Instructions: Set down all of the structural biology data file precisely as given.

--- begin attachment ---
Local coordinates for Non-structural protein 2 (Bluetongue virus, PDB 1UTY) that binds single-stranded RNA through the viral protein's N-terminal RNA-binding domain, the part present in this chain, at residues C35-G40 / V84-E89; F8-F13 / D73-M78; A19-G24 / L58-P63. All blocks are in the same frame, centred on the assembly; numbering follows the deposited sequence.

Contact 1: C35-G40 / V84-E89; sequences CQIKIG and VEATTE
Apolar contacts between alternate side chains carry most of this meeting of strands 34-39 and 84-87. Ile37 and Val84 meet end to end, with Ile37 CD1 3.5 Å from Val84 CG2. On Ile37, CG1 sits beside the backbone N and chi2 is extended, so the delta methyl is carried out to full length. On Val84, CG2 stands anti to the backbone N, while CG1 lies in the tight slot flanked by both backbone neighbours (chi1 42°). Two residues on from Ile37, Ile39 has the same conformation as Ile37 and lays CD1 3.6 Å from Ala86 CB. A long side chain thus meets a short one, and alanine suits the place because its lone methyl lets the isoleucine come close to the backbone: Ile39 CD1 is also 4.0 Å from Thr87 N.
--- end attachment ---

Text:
Local coordinates for Non-structural protein 2 (Bluetongue virus, PDB 1UTY) that binds single-stranded RNA through the viral protein's N-terminal RNA-binding domain, the part present in this chain, at residues C35-G40 / V84-E89; F8-F13 / D73-M78; A19-G24 / L58-P63. All blocks are in the same frame, centred on the assembly; numbering follows the deposited sequence.

Contact 1: C35-G40 / V84-E89; sequences CQIKIG and VEATTE
Apolar contacts between alternate side chains carry most of this meeting of strands 34-39 and 84-87. Ile37 and Val84 meet end to end, with Ile37 CD1 3.5 Å from Val84 CG2. On Ile37, CG1 sits beside the backbone N and chi2 is extended, so the delta methyl is carried out to full length. On Val84, CG2 stands anti to the backbone N, while CG1 lies in the tight slot flanked by both backbone neighbours (chi1 42°). Two residues on from Ile37, Ile39 has the same conformation as Ile37 and lays CD1 3.6 Å from Ala86 CB. A long side chain thus meets a short one, and alanine suits the place because its lone methyl lets the isoleucine come close to the backbone: Ile39 CD1 is also 4.0 Å from Thr87 N.